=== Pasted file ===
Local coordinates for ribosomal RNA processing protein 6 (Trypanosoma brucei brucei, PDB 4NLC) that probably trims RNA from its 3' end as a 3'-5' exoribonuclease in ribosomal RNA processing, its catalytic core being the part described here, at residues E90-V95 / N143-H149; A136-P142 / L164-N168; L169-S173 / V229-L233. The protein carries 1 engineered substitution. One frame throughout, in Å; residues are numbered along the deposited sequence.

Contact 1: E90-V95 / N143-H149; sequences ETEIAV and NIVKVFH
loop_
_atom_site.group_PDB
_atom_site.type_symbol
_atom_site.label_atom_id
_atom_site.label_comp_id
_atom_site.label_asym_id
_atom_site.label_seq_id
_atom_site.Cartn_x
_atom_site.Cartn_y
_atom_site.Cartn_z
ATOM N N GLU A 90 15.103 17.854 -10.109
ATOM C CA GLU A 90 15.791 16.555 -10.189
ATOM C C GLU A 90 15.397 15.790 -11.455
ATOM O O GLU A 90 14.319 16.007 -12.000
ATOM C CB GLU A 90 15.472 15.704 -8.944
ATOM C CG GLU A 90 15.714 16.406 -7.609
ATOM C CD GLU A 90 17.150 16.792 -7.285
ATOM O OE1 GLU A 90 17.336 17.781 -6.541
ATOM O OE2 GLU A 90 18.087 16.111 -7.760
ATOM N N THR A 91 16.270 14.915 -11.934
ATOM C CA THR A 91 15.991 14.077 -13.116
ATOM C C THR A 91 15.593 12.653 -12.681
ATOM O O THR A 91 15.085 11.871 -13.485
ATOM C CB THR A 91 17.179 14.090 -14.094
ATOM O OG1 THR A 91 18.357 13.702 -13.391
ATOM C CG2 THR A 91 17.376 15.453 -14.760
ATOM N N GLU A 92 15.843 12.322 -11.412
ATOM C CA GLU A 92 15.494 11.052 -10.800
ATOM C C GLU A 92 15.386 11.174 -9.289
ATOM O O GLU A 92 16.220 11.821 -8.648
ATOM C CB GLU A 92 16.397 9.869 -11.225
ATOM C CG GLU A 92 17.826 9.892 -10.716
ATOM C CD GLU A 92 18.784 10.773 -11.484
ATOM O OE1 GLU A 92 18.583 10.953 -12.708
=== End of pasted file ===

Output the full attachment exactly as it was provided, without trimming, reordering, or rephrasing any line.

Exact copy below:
Local coordinates for ribosomal RNA processing protein 6 (Trypanosoma brucei brucei, PDB 4NLC) that probably trims RNA from its 3' end as a 3'-5' exoribonuclease in ribosomal RNA processing, its catalytic core being the part described here, at residues E90-V95 / N143-H149; A136-P142 / L164-N168; L169-S173 / V229-L233. The protein carries 1 engineered substitution. One frame throughout, in Å; residues are numbered along the deposited sequence.

Contact 1: E90-V95 / N143-H149; sequences ETEIAV and NIVKVFH
loop_
_atom_site.group_PDB
_atom_site.type_symbol
_atom_site.label_atom_id
_atom_site.label_comp_id
_atom_site.label_asym_id
_atom_site.label_seq_id
_atom_site.Cartn_x
_atom_site.Cartn_y
_atom_site.Cartn_z
ATOM N N GLU A 90 15.103 17.854 -10.109
ATOM C CA GLU A 90 15.791 16.555 -10.189
ATOM C C GLU A 90 15.397 15.790 -11.455
ATOM O O GLU A 90 14.319 16.007 -12.000
ATOM C CB GLU A 90 15.472 15.704 -8.944
ATOM C CG GLU A 90 15.714 16.406 -7.609
ATOM C CD GLU A 90 17.150 16.792 -7.285
ATOM O OE1 GLU A 90 17.336 17.781 -6.541
ATOM O OE2 GLU A 90 18.087 16.111 -7.760
ATOM N N THR A 91 16.270 14.915 -11.934
ATOM C CA THR A 91 15.991 14.077 -13.116
ATOM C C THR A 91 15.593 12.653 -12.681
ATOM O O THR A 91 15.085 11.871 -13.485
ATOM C CB THR A 91 17.179 14.090 -14.094
ATOM O OG1 THR A 91 18.357 13.702 -13.391
ATOM C CG2 THR A 91 17.376 15.453 -14.760
ATOM N N GLU A 92 15.843 12.322 -11.412
ATOM C CA GLU A 92 15.494 11.052 -10.800
ATOM C C GLU A 92 15.386 11.174 -9.289
ATOM O O GLU A 92 16.220 11.821 -8.648
ATOM C CB GLU A 92 16.397 9.869 -11.225
ATOM C CG GLU A 92 17.826 9.892 -10.716
ATOM C CD GLU A 92 18.784 10.773 -11.484
ATOM O OE1 GLU A 92 18.583 10.953 -12.708